Development of the submarine boat was held back during all of this period by lack of any adequate means of propulsion. Nevertheless, inventors continued resolutely with experiments upon small, hand-propelled submersibles, carrying a crew of not more than six or eight. On February 17, 1864, a Confederate vessel of this type, the Hunley, sank the Housatonic, a Federal corvette that was blockading Charleston harbor in South Carolina. This is the first recorded instance of a submarine sinking a war ship. The Hunley accomplished the feat by using a torpedo suspended ahead of her bow which was rammed into the corvette. Mysteriously, the Hunley also sank and her crew perished. Interest in improvement of submarines was active during the period of the American Civil War, but the problem of a suitable means of propulsion continued to limit progress. Steam was tried and finally in 1880 an English clergyman, the Reverend George William Garrett, successfully operated a submarine with steam from a coal-fired boiler which featured a retractable smokestack. In 1884, two Englishmen, Campbell and Ash, invented an all-electric boat and it was built in 1886 by Wolseley and Lyon.

The Hunley was constructed using a large boiler tank with rounded ends to produce an overall cigar shape. A cutout on top was covered with a bubble of steel to provide a conning tower which had a smaller cutout on the front side to serve as a porthole for navigation. It is believed that the porthole was covered with a piece of glass, possibly the bottom of a glass jar. The submarine was hand-propelled by a screw propeller shaft extending through the rear of the craft. On that fateful night observers on shore witnessed the explosion of the Housatonic and knew that the Hunley had not exploded, but they also knew that she never surfaced or returned to shore.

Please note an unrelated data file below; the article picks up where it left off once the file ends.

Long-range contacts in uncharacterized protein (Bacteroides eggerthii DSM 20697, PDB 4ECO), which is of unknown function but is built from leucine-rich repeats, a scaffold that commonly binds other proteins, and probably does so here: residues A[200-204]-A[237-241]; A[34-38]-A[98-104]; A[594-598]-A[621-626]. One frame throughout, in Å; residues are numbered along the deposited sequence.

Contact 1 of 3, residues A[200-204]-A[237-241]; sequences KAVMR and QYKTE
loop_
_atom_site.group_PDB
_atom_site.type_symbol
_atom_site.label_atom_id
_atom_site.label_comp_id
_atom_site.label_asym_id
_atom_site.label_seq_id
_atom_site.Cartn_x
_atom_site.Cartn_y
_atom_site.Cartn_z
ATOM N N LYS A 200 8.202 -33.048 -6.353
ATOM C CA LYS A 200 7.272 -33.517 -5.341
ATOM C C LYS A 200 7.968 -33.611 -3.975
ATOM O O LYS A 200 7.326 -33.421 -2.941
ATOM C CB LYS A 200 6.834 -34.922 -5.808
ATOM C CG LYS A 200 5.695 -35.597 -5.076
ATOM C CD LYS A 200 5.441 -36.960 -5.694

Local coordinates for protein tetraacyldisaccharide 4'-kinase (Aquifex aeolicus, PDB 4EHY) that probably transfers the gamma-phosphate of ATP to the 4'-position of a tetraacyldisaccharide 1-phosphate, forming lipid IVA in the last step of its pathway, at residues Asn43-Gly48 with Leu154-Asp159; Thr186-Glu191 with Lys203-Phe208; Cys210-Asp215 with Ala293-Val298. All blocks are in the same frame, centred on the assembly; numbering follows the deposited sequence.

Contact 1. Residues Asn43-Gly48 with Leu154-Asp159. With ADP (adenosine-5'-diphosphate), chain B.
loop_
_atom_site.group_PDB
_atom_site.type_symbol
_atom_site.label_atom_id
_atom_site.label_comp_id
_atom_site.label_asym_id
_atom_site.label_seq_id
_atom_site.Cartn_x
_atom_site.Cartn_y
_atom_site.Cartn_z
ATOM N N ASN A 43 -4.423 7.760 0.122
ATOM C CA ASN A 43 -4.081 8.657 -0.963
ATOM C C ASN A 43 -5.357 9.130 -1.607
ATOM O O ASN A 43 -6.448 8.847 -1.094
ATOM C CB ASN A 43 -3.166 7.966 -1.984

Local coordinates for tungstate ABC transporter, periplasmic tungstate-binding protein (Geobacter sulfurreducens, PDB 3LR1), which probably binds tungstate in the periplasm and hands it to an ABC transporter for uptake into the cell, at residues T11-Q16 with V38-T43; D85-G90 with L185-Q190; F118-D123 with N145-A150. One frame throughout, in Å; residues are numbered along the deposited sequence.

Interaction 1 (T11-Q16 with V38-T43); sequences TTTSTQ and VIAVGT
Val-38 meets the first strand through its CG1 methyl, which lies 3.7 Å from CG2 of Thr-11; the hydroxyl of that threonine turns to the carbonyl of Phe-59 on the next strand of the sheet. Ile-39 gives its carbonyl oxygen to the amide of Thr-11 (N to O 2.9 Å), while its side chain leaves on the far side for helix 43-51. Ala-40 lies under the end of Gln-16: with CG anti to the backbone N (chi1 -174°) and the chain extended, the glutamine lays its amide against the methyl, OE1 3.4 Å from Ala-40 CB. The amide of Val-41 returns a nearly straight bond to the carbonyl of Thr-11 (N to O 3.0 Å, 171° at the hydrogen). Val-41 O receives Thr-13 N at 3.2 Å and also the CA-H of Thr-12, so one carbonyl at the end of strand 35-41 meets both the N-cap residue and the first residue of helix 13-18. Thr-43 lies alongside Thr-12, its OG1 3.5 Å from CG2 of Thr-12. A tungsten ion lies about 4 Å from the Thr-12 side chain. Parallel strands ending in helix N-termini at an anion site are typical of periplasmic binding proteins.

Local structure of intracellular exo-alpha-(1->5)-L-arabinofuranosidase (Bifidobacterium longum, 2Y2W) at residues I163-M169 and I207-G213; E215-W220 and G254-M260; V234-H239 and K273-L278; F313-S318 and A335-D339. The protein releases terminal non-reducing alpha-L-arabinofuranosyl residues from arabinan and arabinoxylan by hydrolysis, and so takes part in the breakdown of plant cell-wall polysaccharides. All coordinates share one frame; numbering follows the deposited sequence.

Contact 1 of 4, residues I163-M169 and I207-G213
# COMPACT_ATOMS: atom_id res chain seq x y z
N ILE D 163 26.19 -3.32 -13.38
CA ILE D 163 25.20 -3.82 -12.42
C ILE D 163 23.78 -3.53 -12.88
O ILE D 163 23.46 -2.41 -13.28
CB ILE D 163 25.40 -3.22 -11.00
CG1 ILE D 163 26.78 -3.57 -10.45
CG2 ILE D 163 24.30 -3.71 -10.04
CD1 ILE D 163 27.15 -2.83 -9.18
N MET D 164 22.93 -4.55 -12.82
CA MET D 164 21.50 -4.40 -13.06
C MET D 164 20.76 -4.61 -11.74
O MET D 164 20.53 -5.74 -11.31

In 1995 divers found the Hunley nearly intact lying 30 feet down on the bottom of Charleston harbor. The submarine was filled with silt and the porthole in the front of the conning tower was open. Early speculation is that perhaps a lantern inside the vessel may have lit up the porthole providing a good nighttime target for riflemen aboard the Housatonic. The vessel was under water and breaking the porthole window almost certainly would have doomed her. Another possibility is that the explosion blew out the window.

Engineers spent the next five years planning to raise the submarine. They built concrete pillars out beyond each end of the craft to support a large portable steel trestle. Inflatable slings were maneuvered beneath the craft and the ends attached to the sides of the trestle. When the slings were inflated with foam, the submarine was gently lifted up to the underside of the trestle and on August 8, 2000, large cranes lifted the trestle and vessel, as a unit, out of the water. The Hunley was rushed to a labratory 20 miles away and quickly re-immersed in water to retard deterioration. There it will be studied and restored; a process expected to last seven years. After restoration, the craft will be on public display at the Charleston History Museum.